Saturday, January 11, 2020

Saturday Good Reads


Last week we saw Terrence Malick’s new movie, “A Hidden Life,” the story of an Austrian farmer who wouldn’t fight for the Nazi army in World War II. It’s based on a true story. It’s a long movie (2 hours, 45 minutes); it’s also a beautifully filmed movie. A lot of critics hate it, for various reasons. I didn’t; I loved it. It was about a man doggedly living out his faith and doing a better job of it than his priest or his bishop. David Deavel at The Imaginative Conservative takes a look at the movie. Also see "The Knight of Faith: Franz Jägerstätter’s Hidden Life" by Casey Spinks at Front Porch Republic.

Poet Christian Wiman, who was once editor of Poetry Magazine (the top poetry publication in the United States) and now teaches at Yale, spoke recently at a Duke University Initiatives in Theology and the Arts conference. Faith & Leadership Magazine talked with him about the making of art as an expression of faith.

Noir literature flourished in the 1920s through roughly the 1950s, and includes such authors as Dashiell Hammett, Raymond Chandler, James M. Cain, and Mickey Spillane. Wallace Stroby at CrimeReads calls Cornell Woolrich the greatest of all noir novelists.

More Good Reads

Culture

It’s 2020 and You’re in the Future – Tim Urban at Wait But Why.


Googling Wisdom – Seth Lewis.

“The Speech”: Maintaining Sanity in an Insane World – Forrest McDonald at The Imaginative Conservative.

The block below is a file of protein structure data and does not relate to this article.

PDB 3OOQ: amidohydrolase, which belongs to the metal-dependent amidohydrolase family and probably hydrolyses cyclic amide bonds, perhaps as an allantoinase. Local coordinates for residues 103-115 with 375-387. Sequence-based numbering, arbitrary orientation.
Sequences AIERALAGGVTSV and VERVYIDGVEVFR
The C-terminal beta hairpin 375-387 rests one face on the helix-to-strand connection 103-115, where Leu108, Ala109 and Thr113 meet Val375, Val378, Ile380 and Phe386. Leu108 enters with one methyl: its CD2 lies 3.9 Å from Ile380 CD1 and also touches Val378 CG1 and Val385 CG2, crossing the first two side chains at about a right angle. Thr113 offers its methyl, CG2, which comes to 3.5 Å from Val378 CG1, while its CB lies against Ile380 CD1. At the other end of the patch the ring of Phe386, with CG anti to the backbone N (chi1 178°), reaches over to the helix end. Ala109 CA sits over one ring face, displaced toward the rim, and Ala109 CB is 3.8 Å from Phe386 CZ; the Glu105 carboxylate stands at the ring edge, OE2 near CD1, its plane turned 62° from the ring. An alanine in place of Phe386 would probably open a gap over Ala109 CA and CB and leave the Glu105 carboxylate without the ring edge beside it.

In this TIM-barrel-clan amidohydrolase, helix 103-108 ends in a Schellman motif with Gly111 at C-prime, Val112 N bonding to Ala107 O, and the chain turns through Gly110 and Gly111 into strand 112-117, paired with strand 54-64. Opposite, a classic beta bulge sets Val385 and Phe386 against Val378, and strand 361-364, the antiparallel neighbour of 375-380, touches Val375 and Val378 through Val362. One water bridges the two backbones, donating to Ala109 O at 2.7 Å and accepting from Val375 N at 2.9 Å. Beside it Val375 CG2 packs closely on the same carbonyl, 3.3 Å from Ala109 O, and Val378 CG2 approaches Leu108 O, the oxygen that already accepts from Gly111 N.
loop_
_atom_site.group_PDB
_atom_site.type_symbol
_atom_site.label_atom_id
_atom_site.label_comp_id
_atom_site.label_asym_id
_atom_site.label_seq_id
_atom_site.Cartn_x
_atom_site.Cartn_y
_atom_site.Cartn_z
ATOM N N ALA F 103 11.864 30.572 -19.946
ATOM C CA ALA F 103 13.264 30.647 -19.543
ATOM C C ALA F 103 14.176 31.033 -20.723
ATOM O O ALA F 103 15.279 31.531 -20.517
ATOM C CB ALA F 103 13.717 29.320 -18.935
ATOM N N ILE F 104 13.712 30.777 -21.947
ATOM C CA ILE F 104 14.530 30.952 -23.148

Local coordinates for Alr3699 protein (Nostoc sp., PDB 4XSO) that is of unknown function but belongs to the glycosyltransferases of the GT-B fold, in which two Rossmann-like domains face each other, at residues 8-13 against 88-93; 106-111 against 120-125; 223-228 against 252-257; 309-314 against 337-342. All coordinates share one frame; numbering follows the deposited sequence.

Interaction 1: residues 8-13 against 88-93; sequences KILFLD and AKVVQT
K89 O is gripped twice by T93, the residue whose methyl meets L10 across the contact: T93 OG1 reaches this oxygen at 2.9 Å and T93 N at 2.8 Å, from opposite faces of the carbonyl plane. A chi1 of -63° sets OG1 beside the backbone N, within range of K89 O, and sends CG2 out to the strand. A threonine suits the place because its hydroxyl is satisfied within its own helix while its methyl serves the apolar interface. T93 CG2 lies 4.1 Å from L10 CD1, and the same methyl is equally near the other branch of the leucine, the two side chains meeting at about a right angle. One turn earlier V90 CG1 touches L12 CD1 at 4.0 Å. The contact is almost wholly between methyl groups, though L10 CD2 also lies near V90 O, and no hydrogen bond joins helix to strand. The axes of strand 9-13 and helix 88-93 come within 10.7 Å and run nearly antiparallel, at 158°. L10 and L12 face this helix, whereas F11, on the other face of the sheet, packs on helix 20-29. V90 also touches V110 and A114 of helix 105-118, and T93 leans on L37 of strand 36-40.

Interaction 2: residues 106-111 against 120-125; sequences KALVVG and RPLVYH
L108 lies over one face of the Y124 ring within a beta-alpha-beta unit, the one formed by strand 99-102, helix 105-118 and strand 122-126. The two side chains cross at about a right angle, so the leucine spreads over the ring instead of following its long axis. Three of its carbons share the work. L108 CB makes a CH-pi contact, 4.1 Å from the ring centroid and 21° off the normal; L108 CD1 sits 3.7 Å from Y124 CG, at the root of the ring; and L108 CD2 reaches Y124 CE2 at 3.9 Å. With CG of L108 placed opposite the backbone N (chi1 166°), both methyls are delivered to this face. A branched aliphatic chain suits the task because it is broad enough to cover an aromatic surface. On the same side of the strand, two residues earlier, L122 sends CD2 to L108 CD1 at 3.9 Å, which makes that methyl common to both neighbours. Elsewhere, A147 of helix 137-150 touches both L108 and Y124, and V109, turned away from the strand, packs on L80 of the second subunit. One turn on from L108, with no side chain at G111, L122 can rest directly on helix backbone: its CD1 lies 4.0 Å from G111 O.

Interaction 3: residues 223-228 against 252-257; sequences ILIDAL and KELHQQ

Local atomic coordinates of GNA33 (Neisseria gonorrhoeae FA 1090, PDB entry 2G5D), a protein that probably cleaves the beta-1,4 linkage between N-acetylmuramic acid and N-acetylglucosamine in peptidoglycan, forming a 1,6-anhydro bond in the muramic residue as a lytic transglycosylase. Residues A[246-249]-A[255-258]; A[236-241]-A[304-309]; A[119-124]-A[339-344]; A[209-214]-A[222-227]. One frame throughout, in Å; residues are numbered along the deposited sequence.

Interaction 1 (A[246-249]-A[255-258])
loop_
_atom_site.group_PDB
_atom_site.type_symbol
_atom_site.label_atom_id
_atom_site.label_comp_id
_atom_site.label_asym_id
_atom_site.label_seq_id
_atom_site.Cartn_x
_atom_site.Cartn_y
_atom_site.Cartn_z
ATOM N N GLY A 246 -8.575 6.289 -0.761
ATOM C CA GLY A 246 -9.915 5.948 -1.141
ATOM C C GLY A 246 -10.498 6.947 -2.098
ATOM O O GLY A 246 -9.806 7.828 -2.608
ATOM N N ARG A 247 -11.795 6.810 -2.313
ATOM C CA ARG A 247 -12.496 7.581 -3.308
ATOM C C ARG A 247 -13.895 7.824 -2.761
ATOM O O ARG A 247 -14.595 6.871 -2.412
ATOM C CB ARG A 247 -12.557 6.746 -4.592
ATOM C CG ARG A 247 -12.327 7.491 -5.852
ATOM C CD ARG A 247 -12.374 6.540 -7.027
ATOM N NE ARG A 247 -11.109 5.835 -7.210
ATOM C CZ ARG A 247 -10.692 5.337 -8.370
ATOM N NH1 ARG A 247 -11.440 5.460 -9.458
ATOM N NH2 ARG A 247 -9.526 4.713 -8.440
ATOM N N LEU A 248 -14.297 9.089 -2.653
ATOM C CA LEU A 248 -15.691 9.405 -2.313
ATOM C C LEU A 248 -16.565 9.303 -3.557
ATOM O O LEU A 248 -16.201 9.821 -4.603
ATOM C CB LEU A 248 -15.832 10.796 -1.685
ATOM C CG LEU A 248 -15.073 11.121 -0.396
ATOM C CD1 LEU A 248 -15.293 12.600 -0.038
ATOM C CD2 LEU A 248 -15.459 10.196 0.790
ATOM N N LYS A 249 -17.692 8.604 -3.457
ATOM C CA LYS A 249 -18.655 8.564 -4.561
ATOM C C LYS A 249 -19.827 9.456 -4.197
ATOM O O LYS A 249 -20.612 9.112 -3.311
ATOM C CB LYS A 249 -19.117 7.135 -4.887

Faith


Alleluia: On Morten Lauridsen’s “O Magnum Mysterium" – Amy Baik Lee at The Rabbit Room.

Are You in a Winter Season? Look for the Harvest to Come – W. Scott Brown at the Institute for Faith, Work, & Economics. 


Impeachment, Karl Barth, and Christianity Today – J.V. Fesko at Credo Magazine.

Writing and Literature

Is there still such a thing as a Catholic writer? – Liam Callanan at America Magazine.

Not So Innocent Abroad: Mark Twain in the Holy Land – Diane Cole at Jewish Review of Books.

What is the Value of a Dead Language? – Michael De Sapio at The Imaginative Conservative.

Poetry

A Sonnet for Epiphany – Malcolm Guite.

On Truth – Anish at The Chained Muse.

Prufrock and T.S. Eliot – Mary Harwell Sayler at The Poetry Editor.

“I Can’t Make Neither” and “Picasso” – Paul Brookes at Burning House Press.

Seven times seven – Kathleen Everett at The Course of Our Seasons.

Epiphany – Sally Thomas at First Things Magazine

News Media

In Praise of Tabloid Catholic Journalism – Rod Dreher at The American Conservative. 

British Stuff


Blowing in the Wind – The Bee Gees (1963)



Painting: Young Man Reading by the Light, Norman Rockwell circa 1926, advertisement done for General Electric Lighting.

1 comment:

Mary Harwell Sayler said...

Thanks, Glynn, for your ongoing encouragement of poets and writers, and thanks for including my article on Eliot. God bless.